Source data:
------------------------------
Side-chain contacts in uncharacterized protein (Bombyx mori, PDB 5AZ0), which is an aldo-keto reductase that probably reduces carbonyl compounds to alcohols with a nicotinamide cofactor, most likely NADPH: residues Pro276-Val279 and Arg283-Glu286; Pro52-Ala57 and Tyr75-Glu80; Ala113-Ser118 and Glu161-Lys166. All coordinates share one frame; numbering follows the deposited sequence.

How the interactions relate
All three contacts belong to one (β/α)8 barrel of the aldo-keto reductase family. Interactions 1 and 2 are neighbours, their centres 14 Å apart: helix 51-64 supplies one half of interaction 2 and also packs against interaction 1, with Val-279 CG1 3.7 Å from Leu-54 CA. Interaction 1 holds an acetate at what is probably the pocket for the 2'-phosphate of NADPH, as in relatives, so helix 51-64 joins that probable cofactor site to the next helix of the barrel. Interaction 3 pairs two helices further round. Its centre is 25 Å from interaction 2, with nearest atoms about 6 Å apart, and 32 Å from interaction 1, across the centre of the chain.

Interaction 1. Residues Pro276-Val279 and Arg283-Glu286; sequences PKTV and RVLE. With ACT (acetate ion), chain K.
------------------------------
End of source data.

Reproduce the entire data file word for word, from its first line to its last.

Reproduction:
Side-chain contacts in uncharacterized protein (Bombyx mori, PDB 5AZ0), which is an aldo-keto reductase that probably reduces carbonyl compounds to alcohols with a nicotinamide cofactor, most likely NADPH: residues Pro276-Val279 and Arg283-Glu286; Pro52-Ala57 and Tyr75-Glu80; Ala113-Ser118 and Glu161-Lys166. All coordinates share one frame; numbering follows the deposited sequence.

How the interactions relate
All three contacts belong to one (β/α)8 barrel of the aldo-keto reductase family. Interactions 1 and 2 are neighbours, their centres 14 Å apart: helix 51-64 supplies one half of interaction 2 and also packs against interaction 1, with Val-279 CG1 3.7 Å from Leu-54 CA. Interaction 1 holds an acetate at what is probably the pocket for the 2'-phosphate of NADPH, as in relatives, so helix 51-64 joins that probable cofactor site to the next helix of the barrel. Interaction 3 pairs two helices further round. Its centre is 25 Å from interaction 2, with nearest atoms about 6 Å apart, and 32 Å from interaction 1, across the centre of the chain.

Interaction 1. Residues Pro276-Val279 and Arg283-Glu286; sequences PKTV and RVLE. With ACT (acetate ion), chain K.